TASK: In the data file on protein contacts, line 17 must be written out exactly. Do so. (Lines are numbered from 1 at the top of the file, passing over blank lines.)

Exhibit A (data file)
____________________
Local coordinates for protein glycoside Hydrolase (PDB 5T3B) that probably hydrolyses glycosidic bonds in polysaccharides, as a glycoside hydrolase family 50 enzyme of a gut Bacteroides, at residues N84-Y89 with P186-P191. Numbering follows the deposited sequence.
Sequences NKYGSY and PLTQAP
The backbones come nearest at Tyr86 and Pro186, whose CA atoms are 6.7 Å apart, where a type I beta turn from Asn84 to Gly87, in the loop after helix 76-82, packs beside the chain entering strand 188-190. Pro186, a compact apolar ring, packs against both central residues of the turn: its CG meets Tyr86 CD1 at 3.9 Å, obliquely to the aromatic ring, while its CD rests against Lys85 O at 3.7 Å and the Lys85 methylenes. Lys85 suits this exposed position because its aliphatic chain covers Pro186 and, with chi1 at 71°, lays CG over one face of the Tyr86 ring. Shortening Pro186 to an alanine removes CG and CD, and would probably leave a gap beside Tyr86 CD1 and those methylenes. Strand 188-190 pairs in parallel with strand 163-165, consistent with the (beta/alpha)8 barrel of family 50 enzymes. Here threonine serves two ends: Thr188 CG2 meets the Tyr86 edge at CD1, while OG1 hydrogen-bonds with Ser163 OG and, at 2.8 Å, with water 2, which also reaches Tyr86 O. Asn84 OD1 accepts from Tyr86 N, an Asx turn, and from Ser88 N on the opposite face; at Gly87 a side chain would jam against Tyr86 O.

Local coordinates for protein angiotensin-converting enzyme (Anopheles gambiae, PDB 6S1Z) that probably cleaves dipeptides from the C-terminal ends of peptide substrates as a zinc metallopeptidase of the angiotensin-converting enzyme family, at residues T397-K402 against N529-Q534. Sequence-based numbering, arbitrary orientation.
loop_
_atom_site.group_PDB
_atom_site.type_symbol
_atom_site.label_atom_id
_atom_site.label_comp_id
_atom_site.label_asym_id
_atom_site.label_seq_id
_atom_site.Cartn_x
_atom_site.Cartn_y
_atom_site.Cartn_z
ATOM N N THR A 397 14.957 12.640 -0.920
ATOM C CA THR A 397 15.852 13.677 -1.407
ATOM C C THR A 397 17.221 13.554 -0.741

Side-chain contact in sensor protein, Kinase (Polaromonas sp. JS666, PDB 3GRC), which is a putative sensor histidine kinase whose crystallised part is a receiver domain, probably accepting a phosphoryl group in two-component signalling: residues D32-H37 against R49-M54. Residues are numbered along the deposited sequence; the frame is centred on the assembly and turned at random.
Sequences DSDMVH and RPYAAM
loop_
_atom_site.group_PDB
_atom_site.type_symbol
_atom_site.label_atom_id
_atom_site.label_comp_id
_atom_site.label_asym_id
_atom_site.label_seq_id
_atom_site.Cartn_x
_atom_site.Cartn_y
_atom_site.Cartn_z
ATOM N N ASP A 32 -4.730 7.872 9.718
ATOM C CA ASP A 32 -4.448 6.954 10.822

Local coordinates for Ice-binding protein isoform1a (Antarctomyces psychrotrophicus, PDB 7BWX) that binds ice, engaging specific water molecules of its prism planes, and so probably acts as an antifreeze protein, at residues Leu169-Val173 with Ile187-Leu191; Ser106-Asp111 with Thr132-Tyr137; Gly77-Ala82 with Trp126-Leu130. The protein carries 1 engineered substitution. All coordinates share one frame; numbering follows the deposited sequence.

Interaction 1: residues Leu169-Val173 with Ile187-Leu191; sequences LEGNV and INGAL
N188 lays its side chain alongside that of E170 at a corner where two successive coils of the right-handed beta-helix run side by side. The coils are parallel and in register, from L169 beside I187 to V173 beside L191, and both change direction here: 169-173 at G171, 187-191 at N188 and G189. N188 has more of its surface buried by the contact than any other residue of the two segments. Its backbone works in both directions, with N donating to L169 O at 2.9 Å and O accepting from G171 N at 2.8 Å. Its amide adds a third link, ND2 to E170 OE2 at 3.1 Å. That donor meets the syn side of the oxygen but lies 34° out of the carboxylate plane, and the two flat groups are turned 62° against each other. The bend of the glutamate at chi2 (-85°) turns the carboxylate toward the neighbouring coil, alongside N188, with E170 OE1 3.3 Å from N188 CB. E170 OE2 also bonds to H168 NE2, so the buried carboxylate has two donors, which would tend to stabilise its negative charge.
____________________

ATOM C C THR A 397 17.221 13.554 -0.741